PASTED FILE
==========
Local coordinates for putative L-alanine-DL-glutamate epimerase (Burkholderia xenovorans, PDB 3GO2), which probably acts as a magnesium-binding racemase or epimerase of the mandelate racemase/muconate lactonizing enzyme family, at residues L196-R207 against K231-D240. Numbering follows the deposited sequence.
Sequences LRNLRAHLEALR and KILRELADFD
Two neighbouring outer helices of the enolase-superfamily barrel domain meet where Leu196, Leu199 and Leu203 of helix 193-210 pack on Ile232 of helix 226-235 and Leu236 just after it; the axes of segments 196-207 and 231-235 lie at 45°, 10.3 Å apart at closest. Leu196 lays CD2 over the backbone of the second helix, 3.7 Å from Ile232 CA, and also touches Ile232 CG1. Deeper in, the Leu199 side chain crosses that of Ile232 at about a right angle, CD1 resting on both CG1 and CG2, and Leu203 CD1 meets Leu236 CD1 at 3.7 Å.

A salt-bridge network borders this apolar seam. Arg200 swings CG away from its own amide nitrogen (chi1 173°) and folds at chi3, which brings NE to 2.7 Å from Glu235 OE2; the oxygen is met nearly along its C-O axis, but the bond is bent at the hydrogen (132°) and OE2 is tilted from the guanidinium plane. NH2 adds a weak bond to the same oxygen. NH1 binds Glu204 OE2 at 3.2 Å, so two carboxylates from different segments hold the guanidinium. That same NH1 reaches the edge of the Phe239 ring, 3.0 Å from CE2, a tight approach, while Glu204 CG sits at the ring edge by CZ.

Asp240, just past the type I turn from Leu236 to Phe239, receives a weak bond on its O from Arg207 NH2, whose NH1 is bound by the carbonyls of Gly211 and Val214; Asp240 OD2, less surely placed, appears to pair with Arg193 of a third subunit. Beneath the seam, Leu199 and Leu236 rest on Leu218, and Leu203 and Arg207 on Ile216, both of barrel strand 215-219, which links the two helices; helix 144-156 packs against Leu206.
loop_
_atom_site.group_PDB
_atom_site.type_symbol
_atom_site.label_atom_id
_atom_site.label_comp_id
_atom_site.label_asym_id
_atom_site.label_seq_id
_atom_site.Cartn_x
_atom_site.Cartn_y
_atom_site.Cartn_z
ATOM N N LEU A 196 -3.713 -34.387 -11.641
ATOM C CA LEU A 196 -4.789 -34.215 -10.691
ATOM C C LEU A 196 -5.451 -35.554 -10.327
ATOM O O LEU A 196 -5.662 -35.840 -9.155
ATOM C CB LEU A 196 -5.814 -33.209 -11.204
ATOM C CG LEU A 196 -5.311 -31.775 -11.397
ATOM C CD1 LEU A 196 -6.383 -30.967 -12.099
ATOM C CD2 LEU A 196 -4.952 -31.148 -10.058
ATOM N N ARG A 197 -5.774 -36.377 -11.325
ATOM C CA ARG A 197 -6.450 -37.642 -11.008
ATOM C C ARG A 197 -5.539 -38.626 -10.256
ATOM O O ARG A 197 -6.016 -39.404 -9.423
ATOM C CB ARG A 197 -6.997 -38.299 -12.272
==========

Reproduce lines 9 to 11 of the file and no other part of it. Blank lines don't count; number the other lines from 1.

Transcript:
_atom_site.label_atom_id
_atom_site.label_comp_id
_atom_site.label_asym_id